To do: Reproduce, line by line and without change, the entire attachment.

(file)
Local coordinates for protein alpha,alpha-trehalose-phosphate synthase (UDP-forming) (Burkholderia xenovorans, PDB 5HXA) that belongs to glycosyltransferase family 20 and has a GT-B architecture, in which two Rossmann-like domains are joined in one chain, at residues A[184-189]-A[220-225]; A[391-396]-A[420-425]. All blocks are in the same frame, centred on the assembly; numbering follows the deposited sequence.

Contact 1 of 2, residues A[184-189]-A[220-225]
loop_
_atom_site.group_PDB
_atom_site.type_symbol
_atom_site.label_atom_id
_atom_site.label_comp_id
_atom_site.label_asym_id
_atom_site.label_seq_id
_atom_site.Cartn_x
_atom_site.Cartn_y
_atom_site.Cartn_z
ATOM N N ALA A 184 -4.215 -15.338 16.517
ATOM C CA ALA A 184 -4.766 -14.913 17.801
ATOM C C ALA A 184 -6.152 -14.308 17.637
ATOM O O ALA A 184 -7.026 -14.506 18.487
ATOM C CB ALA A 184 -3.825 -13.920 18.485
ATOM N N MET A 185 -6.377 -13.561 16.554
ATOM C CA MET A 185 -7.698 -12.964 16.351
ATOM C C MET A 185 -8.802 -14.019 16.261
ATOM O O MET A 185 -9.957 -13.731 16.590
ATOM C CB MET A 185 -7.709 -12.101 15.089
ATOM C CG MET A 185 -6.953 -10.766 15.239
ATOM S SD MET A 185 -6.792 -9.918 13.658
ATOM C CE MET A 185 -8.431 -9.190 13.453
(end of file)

Local coordinates for protein alpha,alpha-trehalose-phosphate synthase (UDP-forming) (Burkholderia xenovorans, PDB 5HXA) that belongs to glycosyltransferase family 20 and has a GT-B architecture, in which two Rossmann-like domains are joined in one chain, at residues A[184-189]-A[220-225]; A[391-396]-A[420-425]. All blocks are in the same frame, centred on the assembly; numbering follows the deposited sequence.

Contact 1 of 2, residues A[184-189]-A[220-225]
loop_
_atom_site.group_PDB
_atom_site.type_symbol
_atom_site.label_atom_id
_atom_site.label_comp_id
_atom_site.label_asym_id
_atom_site.label_seq_id
_atom_site.Cartn_x
_atom_site.Cartn_y
_atom_site.Cartn_z
ATOM N N ALA A 184 -4.215 -15.338 16.517
ATOM C CA ALA A 184 -4.766 -14.913 17.801
ATOM C C ALA A 184 -6.152 -14.308 17.637
ATOM O O ALA A 184 -7.026 -14.506 18.487
ATOM C CB ALA A 184 -3.825 -13.920 18.485
ATOM N N MET A 185 -6.377 -13.561 16.554
ATOM C CA MET A 185 -7.698 -12.964 16.351
ATOM C C MET A 185 -8.802 -14.019 16.261
ATOM O O MET A 185 -9.957 -13.731 16.590
ATOM C CB MET A 185 -7.709 -12.101 15.089
ATOM C CG MET A 185 -6.953 -10.766 15.239
ATOM S SD MET A 185 -6.792 -9.918 13.658
ATOM C CE MET A 185 -8.431 -9.190 13.453